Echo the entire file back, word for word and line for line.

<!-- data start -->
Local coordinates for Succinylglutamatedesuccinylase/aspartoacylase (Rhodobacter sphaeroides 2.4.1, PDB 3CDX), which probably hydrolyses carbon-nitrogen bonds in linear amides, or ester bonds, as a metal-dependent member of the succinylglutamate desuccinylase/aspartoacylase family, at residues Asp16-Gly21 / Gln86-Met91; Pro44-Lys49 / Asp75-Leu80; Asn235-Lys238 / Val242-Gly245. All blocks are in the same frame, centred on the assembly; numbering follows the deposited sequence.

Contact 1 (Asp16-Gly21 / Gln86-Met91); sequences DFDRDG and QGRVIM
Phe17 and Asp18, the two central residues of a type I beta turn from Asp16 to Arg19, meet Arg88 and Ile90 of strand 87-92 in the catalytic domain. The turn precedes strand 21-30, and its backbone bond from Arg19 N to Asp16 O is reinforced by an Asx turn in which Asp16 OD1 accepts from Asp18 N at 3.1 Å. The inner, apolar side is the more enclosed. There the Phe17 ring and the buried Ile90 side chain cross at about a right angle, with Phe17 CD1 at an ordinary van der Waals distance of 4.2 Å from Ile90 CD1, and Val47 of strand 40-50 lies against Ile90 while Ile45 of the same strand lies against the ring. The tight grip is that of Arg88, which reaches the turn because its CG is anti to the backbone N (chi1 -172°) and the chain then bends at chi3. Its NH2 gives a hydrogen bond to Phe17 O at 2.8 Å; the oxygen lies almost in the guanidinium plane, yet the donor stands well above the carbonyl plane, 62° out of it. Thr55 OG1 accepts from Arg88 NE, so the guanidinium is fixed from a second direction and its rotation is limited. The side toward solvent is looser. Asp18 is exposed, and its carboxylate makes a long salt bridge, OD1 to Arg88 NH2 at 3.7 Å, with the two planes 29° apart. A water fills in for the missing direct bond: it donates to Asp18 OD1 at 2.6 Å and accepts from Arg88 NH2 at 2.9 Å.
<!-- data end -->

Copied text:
Local coordinates for Succinylglutamatedesuccinylase/aspartoacylase (Rhodobacter sphaeroides 2.4.1, PDB 3CDX), which probably hydrolyses carbon-nitrogen bonds in linear amides, or ester bonds, as a metal-dependent member of the succinylglutamate desuccinylase/aspartoacylase family, at residues Asp16-Gly21 / Gln86-Met91; Pro44-Lys49 / Asp75-Leu80; Asn235-Lys238 / Val242-Gly245. All blocks are in the same frame, centred on the assembly; numbering follows the deposited sequence.

Contact 1 (Asp16-Gly21 / Gln86-Met91); sequences DFDRDG and QGRVIM
Phe17 and Asp18, the two central residues of a type I beta turn from Asp16 to Arg19, meet Arg88 and Ile90 of strand 87-92 in the catalytic domain. The turn precedes strand 21-30, and its backbone bond from Arg19 N to Asp16 O is reinforced by an Asx turn in which Asp16 OD1 accepts from Asp18 N at 3.1 Å. The inner, apolar side is the more enclosed. There the Phe17 ring and the buried Ile90 side chain cross at about a right angle, with Phe17 CD1 at an ordinary van der Waals distance of 4.2 Å from Ile90 CD1, and Val47 of strand 40-50 lies against Ile90 while Ile45 of the same strand lies against the ring. The tight grip is that of Arg88, which reaches the turn because its CG is anti to the backbone N (chi1 -172°) and the chain then bends at chi3. Its NH2 gives a hydrogen bond to Phe17 O at 2.8 Å; the oxygen lies almost in the guanidinium plane, yet the donor stands well above the carbonyl plane, 62° out of it. Thr55 OG1 accepts from Arg88 NE, so the guanidinium is fixed from a second direction and its rotation is limited. The side toward solvent is looser. Asp18 is exposed, and its carboxylate makes a long salt bridge, OD1 to Arg88 NH2 at 3.7 Å, with the two planes 29° apart. A water fills in for the missing direct bond: it donates to Asp18 OD1 at 2.6 Å and accepts from Arg88 NH2 at 2.9 Å.